I’m still working on some health issues and while I’m definitely seeing improvement and am pretty sure I will be doing a lot better by July, it’s always a crap shoot, ya know?

Also, due to the fact that my good friend can’t attend, I have no idea who I could room with. I wanted to stay with someone I’ve known in person, who really knows me (more than just what I put out on my blog). That’s not an option at this point, so what do I do? Post a BlogHer roomie want-ad and hope that I get someone I’m compatible with? Am I making too big of a deal out of the roomie situation? Does who you room with really matter?

I worry too that going without a close friend will leave me to fend for myself, something I’m not the best at doing. I’ve never been a social butterfly. I worry that everyone will already have their groups of friends they hang out with and that I won’t find a group to be a part of. Again, it’s probably silly, right? But it’s a fear of mine nonetheless.

My other concern is over how my son (who will be 2 1/2 at the time) will do without na-na (nursing) for the several days I’ll be gone. It will be my first time ever being away from my kids overnight. We’re working on night weaning with Julian right now and I don’t think that will be an issue come July, but what about nursing during the day? Maybe he’ll decide he’s done while I’m gone. Maybe that will be OK. Maybe he will start back up again when I return. Oh, there are so many questions.

And then there’s the question of how will I pay for my trip? Should I try to secure a sponsor or two to help with airfare and hotel? It certainly would make going a lot easier if I had some help paying for it. It all just seems so overwhelming.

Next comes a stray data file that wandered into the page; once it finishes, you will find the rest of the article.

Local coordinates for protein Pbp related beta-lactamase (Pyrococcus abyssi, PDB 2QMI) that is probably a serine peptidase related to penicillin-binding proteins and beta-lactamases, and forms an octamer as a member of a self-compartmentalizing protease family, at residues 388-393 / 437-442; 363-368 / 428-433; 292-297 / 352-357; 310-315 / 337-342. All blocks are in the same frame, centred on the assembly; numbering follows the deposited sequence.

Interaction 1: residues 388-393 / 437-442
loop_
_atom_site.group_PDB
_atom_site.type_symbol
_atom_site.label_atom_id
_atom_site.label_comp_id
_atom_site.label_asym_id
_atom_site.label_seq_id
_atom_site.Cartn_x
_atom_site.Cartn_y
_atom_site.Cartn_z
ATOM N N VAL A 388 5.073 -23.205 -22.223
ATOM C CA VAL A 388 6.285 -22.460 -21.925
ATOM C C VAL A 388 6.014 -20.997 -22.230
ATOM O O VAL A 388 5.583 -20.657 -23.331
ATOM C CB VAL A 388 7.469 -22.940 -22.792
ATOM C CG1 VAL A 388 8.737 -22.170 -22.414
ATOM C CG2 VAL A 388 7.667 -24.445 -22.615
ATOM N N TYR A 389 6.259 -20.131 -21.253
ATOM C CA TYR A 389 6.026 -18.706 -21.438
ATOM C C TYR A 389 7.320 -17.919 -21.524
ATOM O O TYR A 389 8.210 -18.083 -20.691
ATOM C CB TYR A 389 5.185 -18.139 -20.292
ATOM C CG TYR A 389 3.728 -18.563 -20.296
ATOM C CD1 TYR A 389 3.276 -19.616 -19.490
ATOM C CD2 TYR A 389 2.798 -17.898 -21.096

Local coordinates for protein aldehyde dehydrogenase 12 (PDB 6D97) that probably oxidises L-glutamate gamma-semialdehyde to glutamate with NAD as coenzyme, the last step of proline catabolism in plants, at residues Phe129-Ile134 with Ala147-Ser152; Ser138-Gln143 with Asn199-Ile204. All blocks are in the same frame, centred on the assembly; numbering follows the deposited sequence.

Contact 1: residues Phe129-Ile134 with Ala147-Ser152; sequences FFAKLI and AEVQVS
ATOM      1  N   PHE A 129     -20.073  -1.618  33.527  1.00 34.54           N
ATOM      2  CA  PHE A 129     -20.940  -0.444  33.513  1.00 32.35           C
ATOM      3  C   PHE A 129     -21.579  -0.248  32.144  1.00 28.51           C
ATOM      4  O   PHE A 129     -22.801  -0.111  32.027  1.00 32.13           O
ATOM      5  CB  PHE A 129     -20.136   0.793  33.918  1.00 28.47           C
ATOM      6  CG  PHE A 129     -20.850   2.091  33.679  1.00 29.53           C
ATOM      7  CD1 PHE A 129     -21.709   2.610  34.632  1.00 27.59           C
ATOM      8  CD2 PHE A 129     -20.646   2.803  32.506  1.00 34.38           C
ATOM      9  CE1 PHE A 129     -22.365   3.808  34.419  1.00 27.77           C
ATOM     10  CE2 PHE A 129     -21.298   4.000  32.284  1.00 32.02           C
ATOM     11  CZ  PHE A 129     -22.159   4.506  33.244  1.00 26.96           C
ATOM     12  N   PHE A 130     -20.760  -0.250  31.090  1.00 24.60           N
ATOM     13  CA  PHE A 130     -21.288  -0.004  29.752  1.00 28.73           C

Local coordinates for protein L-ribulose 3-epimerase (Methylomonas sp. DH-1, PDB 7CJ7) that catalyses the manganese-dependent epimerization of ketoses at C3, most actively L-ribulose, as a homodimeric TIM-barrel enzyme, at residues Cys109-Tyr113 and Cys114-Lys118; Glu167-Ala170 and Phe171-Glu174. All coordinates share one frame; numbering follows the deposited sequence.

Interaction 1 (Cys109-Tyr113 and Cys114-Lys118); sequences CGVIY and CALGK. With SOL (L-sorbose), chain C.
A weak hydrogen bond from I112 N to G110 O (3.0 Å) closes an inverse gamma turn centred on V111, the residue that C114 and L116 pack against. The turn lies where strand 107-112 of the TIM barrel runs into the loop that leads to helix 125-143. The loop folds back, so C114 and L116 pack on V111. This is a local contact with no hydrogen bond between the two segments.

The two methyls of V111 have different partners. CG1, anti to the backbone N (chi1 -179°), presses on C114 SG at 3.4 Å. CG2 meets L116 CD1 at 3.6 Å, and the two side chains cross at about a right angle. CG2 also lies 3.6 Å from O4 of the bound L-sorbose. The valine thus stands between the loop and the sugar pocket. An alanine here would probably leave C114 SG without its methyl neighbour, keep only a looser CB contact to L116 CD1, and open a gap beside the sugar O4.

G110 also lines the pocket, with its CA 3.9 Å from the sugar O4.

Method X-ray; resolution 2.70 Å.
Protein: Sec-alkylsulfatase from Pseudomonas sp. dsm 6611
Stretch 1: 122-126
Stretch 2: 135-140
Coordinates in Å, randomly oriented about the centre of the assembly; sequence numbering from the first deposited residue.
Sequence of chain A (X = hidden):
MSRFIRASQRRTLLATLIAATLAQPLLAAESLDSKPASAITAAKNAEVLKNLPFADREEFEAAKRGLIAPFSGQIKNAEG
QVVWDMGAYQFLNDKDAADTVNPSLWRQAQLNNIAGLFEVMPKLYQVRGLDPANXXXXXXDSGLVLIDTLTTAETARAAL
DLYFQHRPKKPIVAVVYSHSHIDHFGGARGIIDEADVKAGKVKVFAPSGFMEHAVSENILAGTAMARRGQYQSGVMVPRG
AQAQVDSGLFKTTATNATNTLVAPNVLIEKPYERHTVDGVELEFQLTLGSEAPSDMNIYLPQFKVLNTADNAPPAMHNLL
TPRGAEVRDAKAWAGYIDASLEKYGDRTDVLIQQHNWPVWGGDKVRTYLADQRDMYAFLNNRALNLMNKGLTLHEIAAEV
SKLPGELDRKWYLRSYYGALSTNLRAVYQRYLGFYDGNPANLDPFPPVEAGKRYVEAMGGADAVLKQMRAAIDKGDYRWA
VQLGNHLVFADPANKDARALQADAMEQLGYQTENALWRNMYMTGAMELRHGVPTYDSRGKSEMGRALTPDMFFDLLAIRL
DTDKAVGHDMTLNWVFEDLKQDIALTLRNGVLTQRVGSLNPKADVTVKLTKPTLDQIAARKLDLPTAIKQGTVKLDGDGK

I know, logically, that my kids will be fine, that my husband Jody is totally capable of caring for them in my absence. I know too that I could be fine at BlogHer. I might be nervous. There might be some uncomfortable moments for me, but I think that overall it would be an amazing experience. I mean, that’s why I wanted to go in the first place, right? To experience the awesomeness of it all. To meet the many women I’ve corresponded with only virtually over my past 4 years of blogging. To learn more about writing and to be inspired to be a better blogger (something I could really use as of late).

So what do you all think? Am I up for a trip to Chicago this summer or should I just lock myself in a padded cell? Will you be there (at BlogHer, not in my cell)? Do you want to sponsor me? And does anyone need a roommate? ;)

Lastly, please welcome Crunchy Domestic Goddess’s newest advertiser Turtle Park Tots. Jennifer, the owner of Turtle Park Tots, is a mom of two boys (similar in age to my two kids) and lives near me in Denver. Please stop by and check out her selection of organic bibs, changing pads, and baby and toddler blankets.

Whole Wheat Honey Pizza Dough Recipe

I got this delicious whole wheat honey pizza dough recipe from my friend *Heather (A Mama’s Blog) a few months ago and have been enjoying it regularly ever since. It’s quick, easy and sooooo good. My family loves it too!

Whole Wheat Honey Pizza Dough

4 1/2 teaspoons yeast
1 1/2 cups warm water
4 tablespoons honey
2 to 2 1/2 cups all purpose flour
1 cup whole wheat flour
1 teaspoon salt
4 tablespoons cornmeal
1 tablespoon olive oil

Mix yeast, water and honey and let stand 5 min.

Combine flour through cornmeal in a large bowl.

Add liquid ingredients to the dry ingredients, stir up a bit, then add in olive oil. Knead until everything is well combined. If it seems a little dry, you can add a bit more water at this point, but I don’t generally need to.

Cover dough in a bowl with a towel in a warm place for 30 min.

Punch down and roll out dough, add toppings and bake @ 350 degrees for 20 minutes or until done.

Makes enough dough to cover one whole cookie sheet (which is what I do) or (probably) two round pizza pans. I usually end up with a little extra dough too that the kids like to roll into balls and eat or last night I used the extra dough to make a big cinnamon roll for the family to share for dessert.


* Recipe adapted from MyRecipes

Note: You should be able to use more wheat flour and less AP flour, but you might need to adjust other ingredients (like add more oil) to make the consistency work.